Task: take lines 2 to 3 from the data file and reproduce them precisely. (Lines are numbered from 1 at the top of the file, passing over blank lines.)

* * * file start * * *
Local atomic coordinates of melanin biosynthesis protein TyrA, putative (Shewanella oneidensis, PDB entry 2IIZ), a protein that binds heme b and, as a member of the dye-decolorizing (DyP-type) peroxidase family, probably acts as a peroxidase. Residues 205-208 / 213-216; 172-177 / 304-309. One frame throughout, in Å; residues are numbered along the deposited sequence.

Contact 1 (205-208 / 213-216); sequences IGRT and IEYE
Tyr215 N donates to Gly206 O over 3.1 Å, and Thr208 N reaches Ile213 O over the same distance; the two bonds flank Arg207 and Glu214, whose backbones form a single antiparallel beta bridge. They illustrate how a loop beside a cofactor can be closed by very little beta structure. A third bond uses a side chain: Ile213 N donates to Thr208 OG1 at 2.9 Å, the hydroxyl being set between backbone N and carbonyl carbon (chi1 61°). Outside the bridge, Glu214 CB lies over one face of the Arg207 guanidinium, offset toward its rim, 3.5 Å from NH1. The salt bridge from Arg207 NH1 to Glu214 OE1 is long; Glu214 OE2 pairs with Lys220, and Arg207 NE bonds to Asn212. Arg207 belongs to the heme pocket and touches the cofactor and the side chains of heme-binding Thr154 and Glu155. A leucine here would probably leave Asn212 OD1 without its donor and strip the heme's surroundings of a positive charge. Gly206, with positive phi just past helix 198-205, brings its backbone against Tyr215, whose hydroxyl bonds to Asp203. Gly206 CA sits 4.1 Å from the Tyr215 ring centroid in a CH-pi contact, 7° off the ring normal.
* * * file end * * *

Contact 1 (205-208 / 213-216); sequences IGRT and IEYE
Tyr215 N donates to Gly206 O over 3.1 Å, and Thr208 N reaches Ile213 O over the same distance; the two bonds flank Arg207 and Glu214, whose backbones form a single antiparallel beta bridge. They illustrate how a loop beside a cofactor can be closed by very little beta structure. A third bond uses a side chain: Ile213 N donates to Thr208 OG1 at 2.9 Å, the hydroxyl being set between backbone N and carbonyl carbon (chi1 61°). Outside the bridge, Glu214 CB lies over one face of the Arg207 guanidinium, offset toward its rim, 3.5 Å from NH1. The salt bridge from Arg207 NH1 to Glu214 OE1 is long; Glu214 OE2 pairs with Lys220, and Arg207 NE bonds to Asn212. Arg207 belongs to the heme pocket and touches the cofactor and the side chains of heme-binding Thr154 and Glu155. A leucine here would probably leave Asn212 OD1 without its donor and strip the heme's surroundings of a positive charge. Gly206, with positive phi just past helix 198-205, brings its backbone against Tyr215, whose hydroxyl bonds to Asp203. Gly206 CA sits 4.1 Å from the Tyr215 ring centroid in a CH-pi contact, 7° off the ring normal.